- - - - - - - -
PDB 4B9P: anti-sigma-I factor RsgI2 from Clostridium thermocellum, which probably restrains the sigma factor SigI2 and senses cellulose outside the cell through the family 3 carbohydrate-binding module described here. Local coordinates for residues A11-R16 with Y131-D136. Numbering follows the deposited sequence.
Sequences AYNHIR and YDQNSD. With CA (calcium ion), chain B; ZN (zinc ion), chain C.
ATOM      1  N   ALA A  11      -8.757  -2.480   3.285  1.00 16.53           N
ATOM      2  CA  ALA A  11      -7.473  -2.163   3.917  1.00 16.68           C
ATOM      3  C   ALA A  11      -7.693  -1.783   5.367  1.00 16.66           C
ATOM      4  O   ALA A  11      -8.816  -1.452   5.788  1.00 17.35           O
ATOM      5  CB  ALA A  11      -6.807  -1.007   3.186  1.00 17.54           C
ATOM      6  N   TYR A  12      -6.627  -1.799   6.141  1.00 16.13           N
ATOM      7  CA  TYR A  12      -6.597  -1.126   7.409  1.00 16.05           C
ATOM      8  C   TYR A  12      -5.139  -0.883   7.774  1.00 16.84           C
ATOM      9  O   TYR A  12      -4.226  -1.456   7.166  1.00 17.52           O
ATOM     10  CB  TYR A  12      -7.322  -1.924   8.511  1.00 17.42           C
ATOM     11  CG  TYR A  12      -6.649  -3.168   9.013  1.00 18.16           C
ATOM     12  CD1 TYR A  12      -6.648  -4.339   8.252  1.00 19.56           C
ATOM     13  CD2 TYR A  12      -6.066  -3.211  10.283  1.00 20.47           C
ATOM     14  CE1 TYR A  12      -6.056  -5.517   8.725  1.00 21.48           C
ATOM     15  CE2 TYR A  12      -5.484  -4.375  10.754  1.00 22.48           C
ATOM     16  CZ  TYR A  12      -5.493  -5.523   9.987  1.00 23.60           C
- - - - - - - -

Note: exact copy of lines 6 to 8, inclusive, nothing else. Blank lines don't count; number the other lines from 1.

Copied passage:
ATOM      4  O   ALA A  11      -8.816  -1.452   5.788  1.00 17.35           O
ATOM      5  CB  ALA A  11      -6.807  -1.007   3.186  1.00 17.54           C
ATOM      6  N   TYR A  12      -6.627  -1.799   6.141  1.00 16.13           N